By the end of November 2001, Iran once again offered its services to mediate between the various warring groups. The "Turkish Daily News" on 22 November 2001 reported that a new Tehran Accord was signed between the Islamic Movement of Kurdistan (IMK) and the PUK. The agreement signed was based on the earlier Tehran Accord signed between the PUK, the KIG, and the IMK. It focussed on the declaration of the political stances of the KIG and IMK vis-a-vis the Jund al-Islam. According to KurdSat of 19 November 2001, both the KIG and the IMK were asked to distances themselves from the Jund. PUK sources then said that the Jund was cornered and forced to locate themselves along the Iranian border.

On 31 December 2001, "Hawlati" reported that a number of cadres and armed men from the Jund had joined the KIG. A source told "Hawlati" that seven "armed Arab men along with their families" had joined the KIG.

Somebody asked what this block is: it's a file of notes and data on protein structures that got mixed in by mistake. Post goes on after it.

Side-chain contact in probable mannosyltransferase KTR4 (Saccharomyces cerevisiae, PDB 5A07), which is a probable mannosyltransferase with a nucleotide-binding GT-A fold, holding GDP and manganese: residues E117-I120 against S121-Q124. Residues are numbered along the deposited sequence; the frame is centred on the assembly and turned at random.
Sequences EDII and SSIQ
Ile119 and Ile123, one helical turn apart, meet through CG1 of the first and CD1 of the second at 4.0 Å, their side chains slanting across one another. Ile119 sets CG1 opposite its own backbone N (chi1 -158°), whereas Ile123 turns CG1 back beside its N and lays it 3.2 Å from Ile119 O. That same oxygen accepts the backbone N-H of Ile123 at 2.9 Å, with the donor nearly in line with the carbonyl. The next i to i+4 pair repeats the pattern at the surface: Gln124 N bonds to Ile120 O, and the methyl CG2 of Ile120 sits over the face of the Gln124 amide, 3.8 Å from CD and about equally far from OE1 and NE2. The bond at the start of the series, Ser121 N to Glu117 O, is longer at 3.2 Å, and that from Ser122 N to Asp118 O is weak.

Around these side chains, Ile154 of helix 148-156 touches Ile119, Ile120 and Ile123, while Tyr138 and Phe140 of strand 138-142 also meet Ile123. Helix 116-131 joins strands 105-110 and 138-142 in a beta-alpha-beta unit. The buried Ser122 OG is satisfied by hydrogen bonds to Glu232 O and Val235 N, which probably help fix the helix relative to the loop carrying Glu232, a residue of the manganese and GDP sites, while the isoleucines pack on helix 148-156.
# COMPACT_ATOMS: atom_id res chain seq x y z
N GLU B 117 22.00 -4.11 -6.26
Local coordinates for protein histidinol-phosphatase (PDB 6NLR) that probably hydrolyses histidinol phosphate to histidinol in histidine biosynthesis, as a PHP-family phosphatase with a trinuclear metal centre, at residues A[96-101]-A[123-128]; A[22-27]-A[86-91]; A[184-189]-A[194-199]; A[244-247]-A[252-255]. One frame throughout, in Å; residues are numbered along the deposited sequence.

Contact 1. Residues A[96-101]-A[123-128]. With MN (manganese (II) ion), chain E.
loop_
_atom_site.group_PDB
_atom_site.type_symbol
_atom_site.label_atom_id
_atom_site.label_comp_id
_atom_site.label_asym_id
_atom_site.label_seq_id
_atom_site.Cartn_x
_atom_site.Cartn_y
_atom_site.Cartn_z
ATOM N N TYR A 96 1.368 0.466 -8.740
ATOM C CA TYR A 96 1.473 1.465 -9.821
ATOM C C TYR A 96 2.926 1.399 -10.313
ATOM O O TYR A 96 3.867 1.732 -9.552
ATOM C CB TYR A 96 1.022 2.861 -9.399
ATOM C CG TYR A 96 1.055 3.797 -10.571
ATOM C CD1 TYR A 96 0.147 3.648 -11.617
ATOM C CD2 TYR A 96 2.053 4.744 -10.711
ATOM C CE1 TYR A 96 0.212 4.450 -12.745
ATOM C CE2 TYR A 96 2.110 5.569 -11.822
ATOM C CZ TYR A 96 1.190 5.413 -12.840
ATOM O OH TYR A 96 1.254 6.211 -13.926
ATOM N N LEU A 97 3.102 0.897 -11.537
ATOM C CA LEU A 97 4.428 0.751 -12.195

In the meantime, the collapse of the Taliban and, concomitantly, Osama bin Laden's Al-Qaeda group brought fighters of the Jund into an "unenviable position," according to an AFP report of 10 January. Said Pire, the foreign affairs chief for the PUK, said: "we have demanded that the non-Iraqi members of Jund al-Islam return to their home countries." He added that there were some 80 non-Iraqi Arabs, chiefly Moroccans, Jordanians, and Syrians in the group. And 60 Iraqi members had received military training either with the Taliban or Al-Qaeda in Afghanistan.